“Is Originality Undetected Plagiarism?”

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I am excited and honoured to be keynote speaker at the 2018 EMS (Electroacoustic Music Conference), next Wednesday, 20 June 2018, in Florence at Villa Finaly, www.ems-network.org/ems18.

Is Originality Undetected Plagiarism?

And, after all, what is originality? It is merely undetected plagiarism. This quotation, which seems to have been uttered by English writer Herbert Paul in 1896, but was echoed well before and long after him by many others, may stress the point that there never is anything new under the sun. What is originality? What is experimentation? Is the invention in art «an opaque process, and the word ‘experimentation’ really does not help to get a clearer picture» [During et al. 2009, 13]? Do we live in a depressing word where creativity has been overtaken by skill and technique? And as the venerable Jorge says «there is no progress, no revolution of ages, in the history of knowledge, but at most a continuous and sublime recapitulation» [Umberto Eco 2014, 426]?

The special theme of the conference “Is Electroacoustic Music still a Form of Experimental Music?” drives me to discuss experimentation starting from traditional definitions of experimental, originality, and research. I will examine one of the main criteria used to evaluate scholarship in the humanities and the social sciences: originality [Guetzkow et al. 2014]. As a reviewer myself, I have been faced many times with this concept. The established sociological literature [Kuhn 1970, Latour 1987, Pinch & Bijker 1984] devoted to science and natural studies defines originality as the making of a new discovery that adds to scientific knowledge. These writings, although not intended for other disciplines, have been largely applied to social sciences and art, without defining the extent to which the definition of originality characterizes them. Authors Guetzkow et al. [2014] define originality drawing on interviews with individuals who serve on funding panels. Originality of approach, method, data used, theory, topic, are the preferred categories: originality as a sign of the moral character of the researcher. In musicology, originality seems to be the relationship between courage, independence, and authenticity [ivi, 204].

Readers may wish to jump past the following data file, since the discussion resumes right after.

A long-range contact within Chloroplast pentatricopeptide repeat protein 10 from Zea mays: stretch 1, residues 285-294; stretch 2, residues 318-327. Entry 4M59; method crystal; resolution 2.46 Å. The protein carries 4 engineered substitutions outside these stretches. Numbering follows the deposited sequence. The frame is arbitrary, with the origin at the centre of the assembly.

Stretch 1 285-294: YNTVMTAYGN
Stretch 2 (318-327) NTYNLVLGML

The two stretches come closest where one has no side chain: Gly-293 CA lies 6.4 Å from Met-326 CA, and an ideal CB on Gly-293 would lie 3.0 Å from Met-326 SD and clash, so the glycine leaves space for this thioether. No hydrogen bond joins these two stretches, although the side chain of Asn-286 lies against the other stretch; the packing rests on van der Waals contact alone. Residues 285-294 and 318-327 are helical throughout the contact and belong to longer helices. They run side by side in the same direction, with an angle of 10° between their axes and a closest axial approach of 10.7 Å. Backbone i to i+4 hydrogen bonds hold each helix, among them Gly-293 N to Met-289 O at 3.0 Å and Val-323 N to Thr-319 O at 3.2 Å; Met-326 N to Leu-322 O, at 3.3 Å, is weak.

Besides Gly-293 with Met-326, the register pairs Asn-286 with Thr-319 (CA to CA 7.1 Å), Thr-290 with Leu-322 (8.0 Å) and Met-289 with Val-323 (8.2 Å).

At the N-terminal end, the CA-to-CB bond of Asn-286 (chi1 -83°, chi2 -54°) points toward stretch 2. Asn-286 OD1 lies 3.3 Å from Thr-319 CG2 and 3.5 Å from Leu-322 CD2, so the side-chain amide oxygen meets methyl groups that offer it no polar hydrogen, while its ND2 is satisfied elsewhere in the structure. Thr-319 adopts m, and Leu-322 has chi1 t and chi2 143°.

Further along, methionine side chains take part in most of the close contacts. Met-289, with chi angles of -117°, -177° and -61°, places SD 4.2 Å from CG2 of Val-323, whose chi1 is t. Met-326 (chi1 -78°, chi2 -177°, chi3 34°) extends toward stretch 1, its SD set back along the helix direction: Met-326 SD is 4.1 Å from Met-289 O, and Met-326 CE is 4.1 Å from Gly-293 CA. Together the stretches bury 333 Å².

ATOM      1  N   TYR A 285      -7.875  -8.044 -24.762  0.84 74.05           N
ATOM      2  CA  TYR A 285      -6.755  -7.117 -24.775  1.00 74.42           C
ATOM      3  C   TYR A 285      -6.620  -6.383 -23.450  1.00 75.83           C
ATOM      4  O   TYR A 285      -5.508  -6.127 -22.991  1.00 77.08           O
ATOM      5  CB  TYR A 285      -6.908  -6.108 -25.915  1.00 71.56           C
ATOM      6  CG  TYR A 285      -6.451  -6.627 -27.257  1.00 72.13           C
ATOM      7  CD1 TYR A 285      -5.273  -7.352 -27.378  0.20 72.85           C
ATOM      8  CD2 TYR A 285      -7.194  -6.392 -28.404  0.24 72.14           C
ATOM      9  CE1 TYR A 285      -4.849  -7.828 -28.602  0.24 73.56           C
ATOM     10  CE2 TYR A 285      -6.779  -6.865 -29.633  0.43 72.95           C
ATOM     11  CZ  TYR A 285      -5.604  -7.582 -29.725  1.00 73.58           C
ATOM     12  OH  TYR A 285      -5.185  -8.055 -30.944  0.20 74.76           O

But then, to what extent experimentation in art and music is linked with originality? And if originality has to be based on research (of method, data, theory, etc.), to what extent sound based art is to be considered research? In 2015, an article by John Croft entitled ‘composition is not research’ [Croft 2015], has generated a good deal of controversy on blogs and social media, including two responses by composer Camden Reeves and by Ian Pace, and a panel on November 25th, 2015 at City University of London. In my talk I will discuss a concept that opens possibilities of solution: no artistic practice can ever be experimental in itself, or from beginning to end [During et al. 2009, 15]. Experimentation has a local usage, it cannot hold a maximal opening to experimental. It could be recovered from the concept of dispositif (devise, system, framework) where there is a ‘game’ at stake [ibidem; Martin 2014].